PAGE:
– Thomas
    Jul 22, 2020 at 23:19
  • 3
    $\begingroup$ That, however, is exactly the decision you make when you choose a probability cutoff whether you are conscious of it or not. $\endgroup$
    – EdM
    Jul 23, 2020 at 0:55

1 Answer 1


+1 to EdM's comments. If you do not know the costs of inappropriate decisions, then you cannot set an optimal threshold. In particular since you may have more than one possible decision here: if the probability for a fire is low, then do nothing; if it is somewhat higher, send a police squad car to investigate; if it is yet higher, send out the fire brigade; at the top end alert neighboring departments.

So: do not deal with thresholds at all. Use the output of your model as a probabilistic prediction, and assess its quality using proper .

  • $\begingroup$ Thank you Stephan. I have read, what feels like, all of your answers and comments on this topic on CV, and Frank Harrell's blogs. But sorry, I still do not understand how to go about the next steps of the evaluation of my regression model. Would you mind elaborate on the probabilistic prediction and scoring- rules? I do not understand that part. I have added the output of my given model. What proper scoring-rules should I use? Brier? Thank you again. $\endgroup$
    – Thomas
    Jul 23, 2020 at 7:42
  • 2
    $\begingroup$ Your predicted is a probabilistic prediction, it is between 0 and 1 and can be interpreted as a probability. You can compare it to your ground truth y.test, which I will assume to be a vector of 0 and 1. The Brier score would then simply be mean((predicted-y.test)^2). Alternatively, the log score would be mean(log(c(predicted[y.test==1],1-predicted[y.test==0]))). Either one is negatively oriented (smaller is better) and can be used to decide between competing models. ... $\endgroup$ Jul 23, 2020 at 9:16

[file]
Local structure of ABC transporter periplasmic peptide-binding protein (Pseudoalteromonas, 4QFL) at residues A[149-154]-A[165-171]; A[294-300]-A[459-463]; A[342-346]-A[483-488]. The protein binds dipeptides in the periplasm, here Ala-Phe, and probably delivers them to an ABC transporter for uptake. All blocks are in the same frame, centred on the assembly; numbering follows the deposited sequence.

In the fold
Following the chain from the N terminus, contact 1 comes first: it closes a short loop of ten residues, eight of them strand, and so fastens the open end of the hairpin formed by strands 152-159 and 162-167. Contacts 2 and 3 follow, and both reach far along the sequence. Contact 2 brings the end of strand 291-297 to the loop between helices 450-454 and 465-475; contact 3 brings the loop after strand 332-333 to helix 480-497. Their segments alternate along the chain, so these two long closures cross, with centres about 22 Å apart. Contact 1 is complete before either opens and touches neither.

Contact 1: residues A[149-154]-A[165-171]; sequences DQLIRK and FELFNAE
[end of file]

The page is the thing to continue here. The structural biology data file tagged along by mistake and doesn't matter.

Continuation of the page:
• 1
    $\begingroup$ ... As to which scoring rule to use, I recommend Merkle & Steyvers (2013, Decision Science). I also very much like Tilmann Gneiting's papers, e.g. Gneiting & Raftery (2007, JASA) or Gneiting & Katzfuss (2014, Ann Rev Stat App). Good luck! $\endgroup$ Jul 23, 2020 at 9:20
  • $\begingroup$ Thank you so much. I really value your input and I see how much effort you put in these reply not only mine but the others as well. It all taught me a lot about evaluation of my model, accuracy as an improper scoring rule etc. Thank you very much. $\endgroup$
    – Thomas
    Jul 23, 2020 at 10:07
  • $\begingroup$ I have some additional questions now, that I have read your comments, posts and articles again. 1) With my imbalanced data (say 99.5 % 0's, 0.5 % 1's), isn't it evident my Brier score would be low (~0.0005) a bit like the accuracy always being high? 2) Would only the Brier score be satisfiying in itself to report about the model's prediction performance? 3) Eventually, how can this proper scoring rule help me in predicting 1's as 1's and 0's as 0's more precisely then? Thank you again! $\endgroup$
    – Thomas
    Jul 23, 2020 at 12:34